42. Spin-Spin Splitting • The magnetic effects of nuclei in close proximity to those being observed have an effect on the local magnetic field, and therefore DE • Specifically, when proton is close enough to another proton, typically by being on an adjacent carbon (vicinal), it can “feel” the magnetic effects generated by that proton • On any one of the 108 of these molecules in a typical NMR sample, there is an equal statistical probability that the adjacent (vicinal) proton is either in the + ½ or – ½ spin state • If there is more than one proton on an adjacent carbon – all the statistical probabilities exist that each one is either + ½ or – ½ in spin • The summation of these effects over all of the observed nuclei in the sample is observed as the spin-spin splitting of resonances

  43. Spin-Spin Splitting • Recall, we are observing the frequency (E = hn) where a proton goes into resonance Any change in B0 will cause a change in energy at which the resonance condition will occur for a proton of a given chemical shift

  44. In solution we are not looking at a single molecule but about 108 • On some molecules the proton being observed may be next to another proton of spin + 1/2 :

  45. Spin-Spin Splitting • On some molecules the proton being observed may be next to another proton of spin – 1/2 :

  46. Spin-Spin Splitting • Observe what effect this has on an isolated ethyl group: • The two methylene Ha protons have three neighbors, Hb, on the adjacent methyl carbon • Each one of these hydrogens can be + ½ or – ½ , and since we are not looking at one molecule, but billions, we will observe all combinations

  47. Spin-Spin Splitting • The first possibility is that all three Hb protons have a + ½ spin; in this case the three protons combine to generate three small magnetic fields that aid B0 and deshield the protons – pushing the resonance for Ha slightly downfield (the magnetic field of a proton is tiny compared to B0) All 3 Hb protons + ½ resonance for Ha in absence of spin-spin splitting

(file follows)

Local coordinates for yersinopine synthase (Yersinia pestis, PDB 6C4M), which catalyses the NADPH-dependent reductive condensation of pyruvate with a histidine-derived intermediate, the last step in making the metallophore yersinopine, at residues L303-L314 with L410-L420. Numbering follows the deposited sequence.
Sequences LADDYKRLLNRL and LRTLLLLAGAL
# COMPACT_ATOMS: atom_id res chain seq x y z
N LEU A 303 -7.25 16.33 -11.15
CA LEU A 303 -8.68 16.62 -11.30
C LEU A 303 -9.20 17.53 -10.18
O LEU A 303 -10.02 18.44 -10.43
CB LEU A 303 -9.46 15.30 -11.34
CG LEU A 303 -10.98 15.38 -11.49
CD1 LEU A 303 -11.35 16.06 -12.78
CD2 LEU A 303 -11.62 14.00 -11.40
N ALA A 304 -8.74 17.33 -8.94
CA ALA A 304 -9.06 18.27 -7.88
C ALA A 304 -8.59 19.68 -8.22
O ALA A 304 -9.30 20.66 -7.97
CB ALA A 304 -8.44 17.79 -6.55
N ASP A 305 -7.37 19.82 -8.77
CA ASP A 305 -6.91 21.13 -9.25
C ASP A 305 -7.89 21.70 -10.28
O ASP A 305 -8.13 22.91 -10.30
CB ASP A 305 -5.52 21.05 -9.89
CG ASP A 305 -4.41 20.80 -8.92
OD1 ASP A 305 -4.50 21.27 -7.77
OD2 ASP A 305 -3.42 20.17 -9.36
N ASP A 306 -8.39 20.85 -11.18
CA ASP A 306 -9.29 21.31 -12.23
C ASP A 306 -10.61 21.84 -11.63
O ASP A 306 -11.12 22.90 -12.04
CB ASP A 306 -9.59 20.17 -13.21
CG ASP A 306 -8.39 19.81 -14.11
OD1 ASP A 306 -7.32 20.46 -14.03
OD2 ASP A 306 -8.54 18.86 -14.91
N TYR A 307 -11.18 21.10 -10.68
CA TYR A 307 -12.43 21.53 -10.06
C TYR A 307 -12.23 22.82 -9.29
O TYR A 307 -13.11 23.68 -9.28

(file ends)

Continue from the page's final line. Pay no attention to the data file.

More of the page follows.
48. Spin-Spin Splitting • The second possibility is that two Hb protons have a + ½ spin and the third a - ½ ; in this case the two protons combine to enhance B0 and the other against it, a net deshielding; there are 3 different combinations that generate this state or or 2 Hb protons + ½ resonance for Ha in absence of spin-spin splitting

  49. Spin-Spin Splitting • The third possibility is that two Hb protons have a –½ spin and the third +½; here, the two protons combine to reduce B0 and the other enforce it, a net shielding effect; there are 3 different combinations that generate this state or or 2 Hb protons - ½ resonance for Ha in absence of spin-spin splitting

  50. Spin-Spin Splitting • The last possibility is that all three Hb protons have a – ½ spin; in this case the three protons combine to oppose B0, a net shielding effect; there is one combination that generates this state All 3 Hb protons - ½ resonance for Ha in absence of spin-spin splitting